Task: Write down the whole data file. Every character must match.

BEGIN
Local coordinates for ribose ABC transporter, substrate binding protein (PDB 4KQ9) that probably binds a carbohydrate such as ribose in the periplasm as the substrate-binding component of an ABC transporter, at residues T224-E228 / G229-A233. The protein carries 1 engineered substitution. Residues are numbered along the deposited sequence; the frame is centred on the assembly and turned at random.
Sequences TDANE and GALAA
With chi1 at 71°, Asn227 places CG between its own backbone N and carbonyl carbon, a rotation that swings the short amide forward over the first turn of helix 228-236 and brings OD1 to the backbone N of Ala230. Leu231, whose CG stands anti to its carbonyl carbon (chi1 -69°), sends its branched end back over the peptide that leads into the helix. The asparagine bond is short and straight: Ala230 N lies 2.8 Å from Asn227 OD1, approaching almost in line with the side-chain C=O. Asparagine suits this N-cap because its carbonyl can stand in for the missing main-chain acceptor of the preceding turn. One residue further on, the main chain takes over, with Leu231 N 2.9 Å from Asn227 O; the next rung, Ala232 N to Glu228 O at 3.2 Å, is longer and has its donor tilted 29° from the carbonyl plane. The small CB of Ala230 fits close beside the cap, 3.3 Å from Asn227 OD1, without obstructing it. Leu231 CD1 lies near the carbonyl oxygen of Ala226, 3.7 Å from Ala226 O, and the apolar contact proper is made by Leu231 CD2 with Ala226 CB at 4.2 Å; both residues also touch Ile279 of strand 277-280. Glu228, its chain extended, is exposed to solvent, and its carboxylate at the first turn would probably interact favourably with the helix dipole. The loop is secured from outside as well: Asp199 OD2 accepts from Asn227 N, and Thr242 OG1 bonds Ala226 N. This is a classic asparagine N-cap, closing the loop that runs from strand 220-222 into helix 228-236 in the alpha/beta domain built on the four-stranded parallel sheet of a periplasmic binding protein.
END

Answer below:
Local coordinates for ribose ABC transporter, substrate binding protein (PDB 4KQ9) that probably binds a carbohydrate such as ribose in the periplasm as the substrate-binding component of an ABC transporter, at residues T224-E228 / G229-A233. The protein carries 1 engineered substitution. Residues are numbered along the deposited sequence; the frame is centred on the assembly and turned at random.
Sequences TDANE and GALAA
With chi1 at 71°, Asn227 places CG between its own backbone N and carbonyl carbon, a rotation that swings the short amide forward over the first turn of helix 228-236 and brings OD1 to the backbone N of Ala230. Leu231, whose CG stands anti to its carbonyl carbon (chi1 -69°), sends its branched end back over the peptide that leads into the helix. The asparagine bond is short and straight: Ala230 N lies 2.8 Å from Asn227 OD1, approaching almost in line with the side-chain C=O. Asparagine suits this N-cap because its carbonyl can stand in for the missing main-chain acceptor of the preceding turn. One residue further on, the main chain takes over, with Leu231 N 2.9 Å from Asn227 O; the next rung, Ala232 N to Glu228 O at 3.2 Å, is longer and has its donor tilted 29° from the carbonyl plane. The small CB of Ala230 fits close beside the cap, 3.3 Å from Asn227 OD1, without obstructing it. Leu231 CD1 lies near the carbonyl oxygen of Ala226, 3.7 Å from Ala226 O, and the apolar contact proper is made by Leu231 CD2 with Ala226 CB at 4.2 Å; both residues also touch Ile279 of strand 277-280. Glu228, its chain extended, is exposed to solvent, and its carboxylate at the first turn would probably interact favourably with the helix dipole. The loop is secured from outside as well: Asp199 OD2 accepts from Asn227 N, and Thr242 OG1 bonds Ala226 N. This is a classic asparagine N-cap, closing the loop that runs from strand 220-222 into helix 228-236 in the alpha/beta domain built on the four-stranded parallel sheet of a periplasmic binding protein.